For advocates of stricter gun laws, a sweeping package of new legislation signed by California’s governor in July 2016 — and a similar set of measures approved by the state’s voters in a referendum four months later — served as rare bright spots in a year that they would otherwise rather forget.
The new restrictions included an expanded version of the state’s assault weapons ban, designed to close a loophole that had been exploited just months earlier by ISIS-inspired gunmen; a prohibition on owning high-capacity magazines; and a requirement for background checks on sales of ammunition. California’s beefed-up laws came as many other states, including Missouri, Mississippi, and Tennessee, moved in the opposite direction, loosening restrictions on who can legally carry weapons, and where they can carry them.
But implementing several of California’s most significant new laws has proved surprisingly difficult, raising questions about the state’s process for rolling out what would be among the most stringent firearm restrictions in the United States — and highlighting the legal and practical obstacles that come when a state seeks to impose rules that affect large numbers of gun owners.
“It’s part of the landscape now that any new law or regulation will be subject to some sort of challenge,” said Garen Wintemute, who studies gun policy and violence at the University of California, Davis. “There’s going to be uncertainty about whether or when it’s enforceable.”
The first blow to the package of laws came June 26, when an obscure state office found that Attorney General Xavier Becerra improperly withheld a new assault weapon regulation from a review process that grants time for public comment. Under the new law, owners with rifles equipped with “bullet buttons” — a device that allows for the release a gun’s magazine — would have to register their firearms with the California attorney general by year’s end. The finding, by the Office of Administrative Law, hampered Becerra’s to launch a functioning registration system before the looming January 1 deadline. The deadline has since been pushed back.
Then, just three days later, on June 29, a federal judge in San Diego issued a preliminary injunction halting the statewide ban on the possession of magazines with a capacity of more than 10 rounds from taking effect July 1. The ruling came at the request of lawyers from the National Rifle Association’s state affiliate.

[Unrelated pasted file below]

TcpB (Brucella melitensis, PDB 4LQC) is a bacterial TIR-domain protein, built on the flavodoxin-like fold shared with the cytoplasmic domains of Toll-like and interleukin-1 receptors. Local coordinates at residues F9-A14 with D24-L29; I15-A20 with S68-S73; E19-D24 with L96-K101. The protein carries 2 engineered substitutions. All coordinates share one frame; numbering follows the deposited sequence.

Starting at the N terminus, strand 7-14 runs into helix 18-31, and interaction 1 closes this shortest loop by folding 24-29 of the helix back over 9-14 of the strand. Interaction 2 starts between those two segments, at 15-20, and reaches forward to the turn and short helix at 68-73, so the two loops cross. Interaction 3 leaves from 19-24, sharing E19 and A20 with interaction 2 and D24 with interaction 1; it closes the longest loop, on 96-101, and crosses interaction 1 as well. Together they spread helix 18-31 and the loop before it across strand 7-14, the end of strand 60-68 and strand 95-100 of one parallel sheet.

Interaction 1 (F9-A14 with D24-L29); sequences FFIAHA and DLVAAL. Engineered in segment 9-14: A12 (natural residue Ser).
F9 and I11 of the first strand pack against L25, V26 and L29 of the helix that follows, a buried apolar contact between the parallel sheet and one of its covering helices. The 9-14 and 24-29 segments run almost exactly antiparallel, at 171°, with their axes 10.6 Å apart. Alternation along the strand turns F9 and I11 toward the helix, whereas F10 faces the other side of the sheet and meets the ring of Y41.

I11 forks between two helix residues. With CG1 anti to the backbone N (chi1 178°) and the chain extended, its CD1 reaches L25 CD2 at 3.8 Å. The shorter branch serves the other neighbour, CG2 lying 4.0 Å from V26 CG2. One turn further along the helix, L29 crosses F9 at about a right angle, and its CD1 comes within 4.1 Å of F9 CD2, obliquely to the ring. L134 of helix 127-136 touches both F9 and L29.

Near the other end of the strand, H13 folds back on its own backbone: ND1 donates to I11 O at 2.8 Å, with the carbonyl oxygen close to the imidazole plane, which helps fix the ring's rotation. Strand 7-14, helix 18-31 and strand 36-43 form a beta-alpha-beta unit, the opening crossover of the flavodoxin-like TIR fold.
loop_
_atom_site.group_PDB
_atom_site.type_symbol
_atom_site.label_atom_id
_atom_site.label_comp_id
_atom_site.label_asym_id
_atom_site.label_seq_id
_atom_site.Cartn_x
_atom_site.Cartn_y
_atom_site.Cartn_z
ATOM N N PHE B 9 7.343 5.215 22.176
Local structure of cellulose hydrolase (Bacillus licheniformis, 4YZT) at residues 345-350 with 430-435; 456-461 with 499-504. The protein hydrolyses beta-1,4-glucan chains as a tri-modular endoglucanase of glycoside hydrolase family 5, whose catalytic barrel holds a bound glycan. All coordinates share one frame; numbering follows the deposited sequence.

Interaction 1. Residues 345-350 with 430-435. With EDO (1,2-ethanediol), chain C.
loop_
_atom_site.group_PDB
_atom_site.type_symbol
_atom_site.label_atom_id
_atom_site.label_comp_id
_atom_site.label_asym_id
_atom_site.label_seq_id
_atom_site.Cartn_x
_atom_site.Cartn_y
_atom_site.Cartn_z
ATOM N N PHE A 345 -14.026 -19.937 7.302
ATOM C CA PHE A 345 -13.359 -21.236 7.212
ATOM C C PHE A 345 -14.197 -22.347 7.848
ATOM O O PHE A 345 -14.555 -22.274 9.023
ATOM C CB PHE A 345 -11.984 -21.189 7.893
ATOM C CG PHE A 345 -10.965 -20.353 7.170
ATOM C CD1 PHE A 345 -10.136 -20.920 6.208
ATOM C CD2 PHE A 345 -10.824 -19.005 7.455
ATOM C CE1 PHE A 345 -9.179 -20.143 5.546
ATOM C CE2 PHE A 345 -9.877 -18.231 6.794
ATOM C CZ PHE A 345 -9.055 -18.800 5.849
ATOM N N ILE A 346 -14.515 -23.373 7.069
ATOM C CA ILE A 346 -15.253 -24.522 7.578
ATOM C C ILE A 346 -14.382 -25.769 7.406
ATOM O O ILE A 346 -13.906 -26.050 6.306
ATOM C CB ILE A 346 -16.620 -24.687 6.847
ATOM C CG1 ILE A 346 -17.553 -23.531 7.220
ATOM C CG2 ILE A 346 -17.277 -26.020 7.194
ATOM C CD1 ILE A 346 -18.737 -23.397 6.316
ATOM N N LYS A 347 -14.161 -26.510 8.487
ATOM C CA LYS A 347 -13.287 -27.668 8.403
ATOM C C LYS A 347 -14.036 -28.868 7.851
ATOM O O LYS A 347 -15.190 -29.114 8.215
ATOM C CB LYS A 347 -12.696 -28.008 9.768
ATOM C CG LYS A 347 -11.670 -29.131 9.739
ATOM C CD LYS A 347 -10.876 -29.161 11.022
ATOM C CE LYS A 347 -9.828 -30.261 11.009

“If this injunction does not issue, hundreds of thousands, if not millions, of otherwise law-abiding citizens will have an untenable choice: become an outlaw or dispossess one’s self of lawfully acquired property,” District Judge Roger Benitez wrote. “That is a choice they should not have to make.”
California’s most recent push for gun reform was prompted by the state’s worst mass shooting in decades. In December 2015, an ISIS-inspired husband and wife fatally shot 14 people at a San Bernardino social services center. Both killers used rifles modified with bullet buttons and high-capacity magazines. By July 2016, the state legislature had passed 11 bills limiting access to firearms. Governor Jerry Brown signed six into law.
Some lawmakers saw the bullet-button ban as a long overdue fix to the state’s 1999 assault weapons law. That legislation outlawed semiautomatic centerfire rifles that had both the ability to accept detachable magazines and were equipped with at least one other feature, like a pistol grip. Rifles remained legal if the magazine met the definition of “fixed,” or required a “tool” to be released from the gun. Darin Prince, a San Diego gun dealer, skirted that stipulation by inventing the bullet button. Installed on a rifle, the device lives up to its name: using a tool as simple as the tip of a bullet, a gun owner can quickly eject a spent magazine and load another.